It’s fair to say that I’ve been on a bit of a journey since then. Yes, I have always been prone to driving myself hard – to engage in some good old-fashioned British understatement, you don’t become the owner of a successful law-firm marketing agency without a spot of hard graft along the way. But as I’ve got older, I have also learned that there is a price to be paid. These days, I think I am a lot wiser to the ways that we highly ambitious professionals can end up working to the detriment of our own mental wellbeing. I’d like to share some of these hard-won insights with you here.
1. First and foremost, don’t sacrifice your mental health for your career. It’s easy to succumb to tunnel vision in the pursuit of professional success, but it’s vital to come away from the coalface at regular intervals and look at the bigger picture.
Burnout is rife in the professional services sector not least because people are so busy charging headlong at the various obstacles in their way that they don’t take stock of their situation from a holistic perspective. Am I professionally fulfilled? Is the price I am paying to be on this path worth it? How’s my sleep? When did I last take the weekend off?
2. As a follow-on from point 1, don’t be an amber gambler. What do I mean? Well, you want to spend the vast majority of your time working in the green zone – yes, work is challenging, but in a good way: you’re being pushed, but it’s enjoyable if not always comfortable. That’s where growth and learning and development happen.
The amber zone is one you want to avoid. That’s where you find yourself doing all-nighters, working through the weekend, and generally giving more of yourself than is healthy or sustainable. Sure, the odd long evening or Saturday is par for the course in a busy and successful career – but you need to be aware that this creates a deficit which will need to be paid for. You cannot draw water from an empty well. This is the road to perdition, or at least to exhaustion and depression and burnout: the red zone.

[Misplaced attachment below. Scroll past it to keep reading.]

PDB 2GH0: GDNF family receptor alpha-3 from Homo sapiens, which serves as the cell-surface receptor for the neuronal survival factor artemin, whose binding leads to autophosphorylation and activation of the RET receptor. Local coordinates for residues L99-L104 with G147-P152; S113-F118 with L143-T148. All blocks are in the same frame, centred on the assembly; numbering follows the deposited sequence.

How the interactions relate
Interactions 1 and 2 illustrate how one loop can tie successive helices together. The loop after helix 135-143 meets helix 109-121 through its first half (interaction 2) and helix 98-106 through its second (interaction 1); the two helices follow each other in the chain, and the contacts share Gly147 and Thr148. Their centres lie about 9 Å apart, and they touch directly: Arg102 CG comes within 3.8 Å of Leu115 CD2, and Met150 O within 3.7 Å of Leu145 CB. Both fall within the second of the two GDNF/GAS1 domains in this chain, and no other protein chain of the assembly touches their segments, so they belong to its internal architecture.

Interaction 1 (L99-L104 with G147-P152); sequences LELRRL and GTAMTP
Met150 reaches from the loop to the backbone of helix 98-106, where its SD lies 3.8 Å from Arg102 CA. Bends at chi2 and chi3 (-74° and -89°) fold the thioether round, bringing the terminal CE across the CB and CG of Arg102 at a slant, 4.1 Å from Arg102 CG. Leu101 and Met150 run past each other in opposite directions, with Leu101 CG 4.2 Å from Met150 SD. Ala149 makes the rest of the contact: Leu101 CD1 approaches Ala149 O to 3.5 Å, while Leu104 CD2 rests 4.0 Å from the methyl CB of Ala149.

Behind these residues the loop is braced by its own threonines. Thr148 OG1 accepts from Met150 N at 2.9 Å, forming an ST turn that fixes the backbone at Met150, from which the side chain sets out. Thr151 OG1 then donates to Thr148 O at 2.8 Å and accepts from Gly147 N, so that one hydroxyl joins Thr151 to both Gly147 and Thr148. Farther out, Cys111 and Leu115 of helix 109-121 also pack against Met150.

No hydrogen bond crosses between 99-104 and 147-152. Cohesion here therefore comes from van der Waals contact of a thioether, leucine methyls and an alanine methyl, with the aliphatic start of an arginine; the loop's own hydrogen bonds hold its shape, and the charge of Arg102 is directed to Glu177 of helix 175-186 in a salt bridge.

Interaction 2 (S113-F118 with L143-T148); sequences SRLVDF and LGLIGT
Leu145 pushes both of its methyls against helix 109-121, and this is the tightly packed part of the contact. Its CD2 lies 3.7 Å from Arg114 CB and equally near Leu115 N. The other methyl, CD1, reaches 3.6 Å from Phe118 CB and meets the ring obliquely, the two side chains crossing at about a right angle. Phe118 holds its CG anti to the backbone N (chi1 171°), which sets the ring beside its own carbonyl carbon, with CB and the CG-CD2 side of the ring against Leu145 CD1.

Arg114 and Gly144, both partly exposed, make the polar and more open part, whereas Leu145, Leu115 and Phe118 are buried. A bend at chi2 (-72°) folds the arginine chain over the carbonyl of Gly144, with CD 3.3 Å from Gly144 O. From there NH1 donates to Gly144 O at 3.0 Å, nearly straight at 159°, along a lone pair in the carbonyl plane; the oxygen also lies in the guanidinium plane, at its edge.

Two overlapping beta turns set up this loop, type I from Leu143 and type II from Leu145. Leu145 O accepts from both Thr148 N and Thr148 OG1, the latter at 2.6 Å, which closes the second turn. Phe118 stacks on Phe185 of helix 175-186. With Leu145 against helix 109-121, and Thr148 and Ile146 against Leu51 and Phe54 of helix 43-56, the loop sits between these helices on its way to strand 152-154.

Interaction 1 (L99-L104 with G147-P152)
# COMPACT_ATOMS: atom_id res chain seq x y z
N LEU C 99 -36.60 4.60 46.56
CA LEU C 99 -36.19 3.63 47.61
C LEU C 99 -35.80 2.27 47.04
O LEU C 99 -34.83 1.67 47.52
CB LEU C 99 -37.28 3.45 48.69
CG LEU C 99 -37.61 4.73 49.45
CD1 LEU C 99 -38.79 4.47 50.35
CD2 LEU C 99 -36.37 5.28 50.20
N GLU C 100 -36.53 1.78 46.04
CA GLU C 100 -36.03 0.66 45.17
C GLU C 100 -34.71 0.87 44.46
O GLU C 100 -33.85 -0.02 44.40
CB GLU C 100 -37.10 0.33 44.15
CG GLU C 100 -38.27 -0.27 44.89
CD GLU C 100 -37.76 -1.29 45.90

3. Lastly, here’s a lesson I learned the hardest way possible: if you feel like a fish out of water, there are other ponds to swim in. We can often fall victim to the sunk-cost fallacy, staying with an employer long past the point that is healthy for us because we have invested so much time and physical and emotional energy into trying to forge our career there. But believe me when I say that you should never linger in a place or a role where you’ll always be a square peg forever failing to distort yourself sufficiently to fit into a round hole.
Instead, move on and find an employer whose culture and values align with your own, where your personality and approach are appreciated and embraced, and where your talents are recognised and nurtured. Or found your own business, like I did. It beats a breakdown any day.